A great many managers find that they have to struggle to control their attrition rates. It seems that no matter what they do or who they hire, they have a hard time getting employees to stick around. Some chalk it up to the industry, while others to the individual who left, and in some cases these may very well be valid. But more often than not, attrition rates increase due to either direct or indirect actions. Here are several reasons why hiring managers battle to keep their attrition rates down.
§ You settled during recruitment. You were in such a rush to get someone hired and trained so that normalcy could be restored to the office that you hired the person who was a "close" fit, not a "perfect" fit.
§ You got lazy with the job description. You didn’t take enough time on the job description. Therefore if your job description is vague or inaccurate, people will leave once they realize the situation isn't what they signed up for. If your job description is vague to the point of looking generic, then the qualified candidates will skip right over and continue their search elsewhere.
§ Candidates weren’t screened thoroughly enough. Did you only communicate with them through email? How many people in your company did they speak with? Were they on time for scheduled appointments, were they well-spoken, and polite? Did you ask the right questions to qualify them for the position? Did you dig deep enough into their past responsibilities to make sure that their skills and accomplishments were up for the task?
§ They feel undervalued and dispensable. Don’t be afraid to give praise and make your employees feel good when they accomplish their goals or complete their tasks. Employees who feel valued by their company have a deeper sense of loyalty and will be more inclined to stay.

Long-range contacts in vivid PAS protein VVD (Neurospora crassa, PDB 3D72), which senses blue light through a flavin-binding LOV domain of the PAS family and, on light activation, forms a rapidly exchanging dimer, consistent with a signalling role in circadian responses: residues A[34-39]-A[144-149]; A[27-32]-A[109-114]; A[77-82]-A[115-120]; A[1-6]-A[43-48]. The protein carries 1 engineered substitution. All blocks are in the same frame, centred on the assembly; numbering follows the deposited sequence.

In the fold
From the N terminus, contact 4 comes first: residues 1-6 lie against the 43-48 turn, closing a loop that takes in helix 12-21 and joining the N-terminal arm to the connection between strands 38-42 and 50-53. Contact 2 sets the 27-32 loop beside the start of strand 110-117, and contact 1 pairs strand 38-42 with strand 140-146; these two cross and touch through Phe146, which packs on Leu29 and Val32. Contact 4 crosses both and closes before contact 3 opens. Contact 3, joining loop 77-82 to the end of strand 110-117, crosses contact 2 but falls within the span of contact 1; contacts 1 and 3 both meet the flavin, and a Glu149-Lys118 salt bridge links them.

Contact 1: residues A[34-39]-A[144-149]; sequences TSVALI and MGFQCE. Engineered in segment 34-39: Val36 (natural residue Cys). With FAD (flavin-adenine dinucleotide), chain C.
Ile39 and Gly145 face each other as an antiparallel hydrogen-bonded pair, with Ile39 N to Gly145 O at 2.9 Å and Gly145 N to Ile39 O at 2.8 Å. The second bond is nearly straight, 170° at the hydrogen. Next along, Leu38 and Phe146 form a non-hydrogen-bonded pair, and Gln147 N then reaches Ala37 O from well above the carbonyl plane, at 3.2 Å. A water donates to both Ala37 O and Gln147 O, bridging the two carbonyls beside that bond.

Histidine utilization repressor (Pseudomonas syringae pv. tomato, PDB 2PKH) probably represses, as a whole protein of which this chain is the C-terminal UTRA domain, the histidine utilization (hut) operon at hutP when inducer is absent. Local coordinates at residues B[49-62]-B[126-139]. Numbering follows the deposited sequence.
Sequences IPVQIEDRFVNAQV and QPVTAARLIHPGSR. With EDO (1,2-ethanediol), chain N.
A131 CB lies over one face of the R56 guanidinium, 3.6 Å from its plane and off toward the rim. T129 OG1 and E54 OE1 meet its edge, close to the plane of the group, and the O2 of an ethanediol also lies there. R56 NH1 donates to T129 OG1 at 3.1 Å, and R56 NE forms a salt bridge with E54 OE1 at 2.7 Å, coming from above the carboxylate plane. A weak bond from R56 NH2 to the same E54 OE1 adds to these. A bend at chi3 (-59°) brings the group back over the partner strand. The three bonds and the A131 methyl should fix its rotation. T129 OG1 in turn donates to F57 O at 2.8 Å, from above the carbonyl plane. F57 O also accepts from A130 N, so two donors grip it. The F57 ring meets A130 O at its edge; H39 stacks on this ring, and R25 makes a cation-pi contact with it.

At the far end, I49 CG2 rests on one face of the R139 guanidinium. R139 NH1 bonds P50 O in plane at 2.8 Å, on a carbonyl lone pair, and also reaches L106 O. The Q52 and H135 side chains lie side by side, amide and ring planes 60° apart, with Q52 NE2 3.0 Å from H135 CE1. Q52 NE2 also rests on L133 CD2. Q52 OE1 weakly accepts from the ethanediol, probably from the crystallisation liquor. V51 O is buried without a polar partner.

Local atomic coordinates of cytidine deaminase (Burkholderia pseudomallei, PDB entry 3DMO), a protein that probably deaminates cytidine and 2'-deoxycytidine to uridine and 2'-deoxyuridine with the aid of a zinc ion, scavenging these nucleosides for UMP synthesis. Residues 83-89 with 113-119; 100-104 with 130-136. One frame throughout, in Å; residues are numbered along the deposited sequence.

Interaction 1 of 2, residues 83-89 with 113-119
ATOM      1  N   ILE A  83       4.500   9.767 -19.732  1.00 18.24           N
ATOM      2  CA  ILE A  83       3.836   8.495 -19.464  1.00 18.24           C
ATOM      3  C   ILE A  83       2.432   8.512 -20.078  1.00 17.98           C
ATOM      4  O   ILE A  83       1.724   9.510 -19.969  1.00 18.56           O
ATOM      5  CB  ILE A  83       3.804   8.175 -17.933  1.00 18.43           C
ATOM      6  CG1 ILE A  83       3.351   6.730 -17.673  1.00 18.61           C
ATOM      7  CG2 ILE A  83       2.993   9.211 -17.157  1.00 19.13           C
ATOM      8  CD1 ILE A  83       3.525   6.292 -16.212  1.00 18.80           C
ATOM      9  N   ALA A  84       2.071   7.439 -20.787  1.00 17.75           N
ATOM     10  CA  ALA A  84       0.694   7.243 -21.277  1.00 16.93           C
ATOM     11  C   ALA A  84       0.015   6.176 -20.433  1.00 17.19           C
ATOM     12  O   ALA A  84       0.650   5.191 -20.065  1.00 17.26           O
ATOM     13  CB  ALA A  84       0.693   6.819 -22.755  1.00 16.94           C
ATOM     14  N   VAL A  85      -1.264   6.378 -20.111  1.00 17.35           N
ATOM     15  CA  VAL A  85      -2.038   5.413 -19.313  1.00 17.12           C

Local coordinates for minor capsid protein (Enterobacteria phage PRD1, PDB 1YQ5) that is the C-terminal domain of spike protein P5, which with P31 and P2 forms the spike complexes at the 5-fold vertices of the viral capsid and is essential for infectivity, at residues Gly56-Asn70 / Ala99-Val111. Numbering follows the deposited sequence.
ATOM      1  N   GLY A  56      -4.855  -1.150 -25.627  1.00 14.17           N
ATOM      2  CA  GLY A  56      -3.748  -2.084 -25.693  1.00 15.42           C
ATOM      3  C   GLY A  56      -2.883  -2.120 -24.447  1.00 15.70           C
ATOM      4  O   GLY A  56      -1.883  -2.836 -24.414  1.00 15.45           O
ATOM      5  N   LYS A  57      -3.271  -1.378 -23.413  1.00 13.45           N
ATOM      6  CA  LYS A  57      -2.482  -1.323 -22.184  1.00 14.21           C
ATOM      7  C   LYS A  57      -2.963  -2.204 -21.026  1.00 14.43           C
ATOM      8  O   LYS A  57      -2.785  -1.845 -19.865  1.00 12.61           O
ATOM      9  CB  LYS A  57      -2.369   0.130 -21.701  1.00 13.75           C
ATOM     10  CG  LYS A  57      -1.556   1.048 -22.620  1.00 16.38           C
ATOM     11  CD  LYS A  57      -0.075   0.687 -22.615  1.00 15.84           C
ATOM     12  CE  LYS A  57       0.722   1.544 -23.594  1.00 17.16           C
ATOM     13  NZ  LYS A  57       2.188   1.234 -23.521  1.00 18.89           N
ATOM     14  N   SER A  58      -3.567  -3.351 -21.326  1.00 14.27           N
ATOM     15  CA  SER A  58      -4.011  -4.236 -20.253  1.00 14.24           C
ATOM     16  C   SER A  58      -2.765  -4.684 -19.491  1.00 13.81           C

§ Their relationship with management is unsatisfactory. Whether it’s because they feel micromanaged or that their opinions are ignored, employees will seek a job change if they’re not happy with their relationship with their superiors. This can be resolved by making sure each member of your team feels valued and heard.
§ There are no work-life balance initiatives. You might be surprised how much harder and more positively your employees will work when they are given the opportunity to balance their lives together with work. Your employees will be much more willing to work those extra hours and long nights to get the job done if they’re allowed to leave an hour early on Fridays to catch their kid’s baseball games or take a Monday off to visit with their parents.
If you’re battling to lower your attrition rate, reexamine each part of the hiring puzzle. Evaluate your methods for recruiting and screening candidates, take pride in your employees and their work, and make an effort to hear each team member’s voice.
Have any questions? Ask the clinical trial staffing team here and we will be happy to help.
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